The Conservation District performs occasional maintenance of its facilities as such maintenance becomes necessary. The District has an Operations and Maintenance Manual to guide these efforts. These facilities can be broken up into the following categories:
Access Roads – Roads are typically 12-15 feet wide and surfaced with native material such as gravel or compacted soil. Activities include clearing encroaching vegetation, filling ruts and potholes, grading, resurfacing (with similar materials), and repairing washouts. Vegetation control usually occurs annually, and other activities usually occur every 2-3 years.
Canals – Canals are typically dug into the existing topography and are left with their natural surface. Depending on the canal, the bottom and sides of the canals may develop natural rock armor over time, as the fine material is washed away, or may experience sedimentation. Activities include clearing encroaching vegetation, removing sedimentation, and repairing washouts or erosion. Washout and erosion repair is typically accomplished by filling in the eroded area with native material and sometimes grouted rock. Vegetation control usually occurs annually, and other activities occur infrequently.
Culverts – Typically, pipe or box culverts are used to pass water in a canal under a road crossing. Activities include clearing encroaching vegetation, clearing of debris or sediment in the nearby canal, and repairing damage to the nearby canal or the culvert itself. Repair of the nearby canal is due to erosion or washout of the canal sides above or below the structure, and such repair is typically accomplished by filling in the eroded area with native material and sometimes grouted rock. Repairing the culvert itself typically requires excavation of the roadway. Vegetation control usually occurs annually, sediment removal every 2-3 years, and the remaining activities infrequently.
Dikes – Dikes are typically comprised of native material from which much of the rock has been removed and formed into a berm about 5-15 feet high. Native vegetation is left to grow on the slopes of dikes. Water is passed from one basin to the next through overflow culverts, typically constructed of corrugated metal pipe with a concrete headwall, that then pass through the dikes. Activities include occasional excavation and compaction of the dike material at the source of leaks, similar work to replace broken overflow culverts, and repair of washouts. Such repairs occur infrequently.
Recharge Basins – Basins are typically areas of shallow excavation on the upstream side of dikes and are where the actual water percolation takes place. Flow of water into these basins brings suspended sediment, which is dropped to the basin floor with percolation of the water. This sediment requires periodic removal, which also tills the basin floor, in order for percolation rates to remain efficient. Activities include clearing encroaching vegetation and removal of sediment. Vegetation control usually occurs annually, and sediment removal occurs every 1-5 years depending on the basin, storm intensity, and other variables. Sand, silt, and other materials removed from the basins are stockpiled and may be screened or processed before removal from the property. The processing and removal are often subcontracted to outside organizations.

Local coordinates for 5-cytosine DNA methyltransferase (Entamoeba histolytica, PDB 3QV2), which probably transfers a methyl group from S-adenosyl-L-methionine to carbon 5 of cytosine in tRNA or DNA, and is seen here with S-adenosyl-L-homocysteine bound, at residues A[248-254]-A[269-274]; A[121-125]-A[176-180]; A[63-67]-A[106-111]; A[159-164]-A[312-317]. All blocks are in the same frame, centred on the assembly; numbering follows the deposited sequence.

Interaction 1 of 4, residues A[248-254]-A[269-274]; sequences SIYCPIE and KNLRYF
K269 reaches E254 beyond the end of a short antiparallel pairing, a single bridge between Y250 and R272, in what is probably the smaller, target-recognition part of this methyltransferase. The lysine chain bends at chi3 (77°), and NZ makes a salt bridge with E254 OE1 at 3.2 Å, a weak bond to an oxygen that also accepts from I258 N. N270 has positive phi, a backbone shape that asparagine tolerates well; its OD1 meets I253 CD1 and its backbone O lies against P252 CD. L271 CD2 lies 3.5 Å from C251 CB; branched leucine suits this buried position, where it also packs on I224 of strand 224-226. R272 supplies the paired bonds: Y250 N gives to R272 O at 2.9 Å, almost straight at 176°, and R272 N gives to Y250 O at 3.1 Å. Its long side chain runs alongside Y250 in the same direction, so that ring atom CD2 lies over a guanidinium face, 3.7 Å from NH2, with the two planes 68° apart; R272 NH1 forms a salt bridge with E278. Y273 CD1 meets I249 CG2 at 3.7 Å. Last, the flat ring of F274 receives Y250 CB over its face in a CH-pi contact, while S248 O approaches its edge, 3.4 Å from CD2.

Diversion Structures – These structures divert water from the river or creek into the canals or from the canals into the basins. The diversion structures typically consist of concrete or cement block with wooden gates and associated hardware. Activities include clearing encroaching vegetation, clearing of debris or sediment from the nearby river, creek, or canal, repair of the nearby canal, and repair of damage to the structure itself. Repair of the nearby river, creek, or canal is due to erosion or washout of the soft plugs, weirs, or canal sides above, below, or around the structure, and such repair is typically accomplished by filling in the eroded area with native material and sometimes grouted rock. Vegetation control occurs annually, removal of sediment occurs every 2-3 years depending on use and weather, and all other activities occur infrequently.
Invasive Plant Removal – The District staff, often in cooperation with the Inland Empire Resource Conservation District, identify and remove invasive plants from the districts’ properties. Often basins are not significantly impacted because they are often submerged for weeks or months and this operation controls the weedy invasive species; however, canals, the perimeter of basins, and other open space areas are subject to invasive species. Species removed include Tamarisk (Salt Cedar), Arundo Donax (Giant Cane), castor bean, Stinknet (Glove chamomile), Stinkwort (Dittrichia graveolens), and other invasives in the areas of these species. Invasive grasses are a significant issue in some areas which will be addressed through the Habitat Conservation Plan developed as part of the Wash Plan.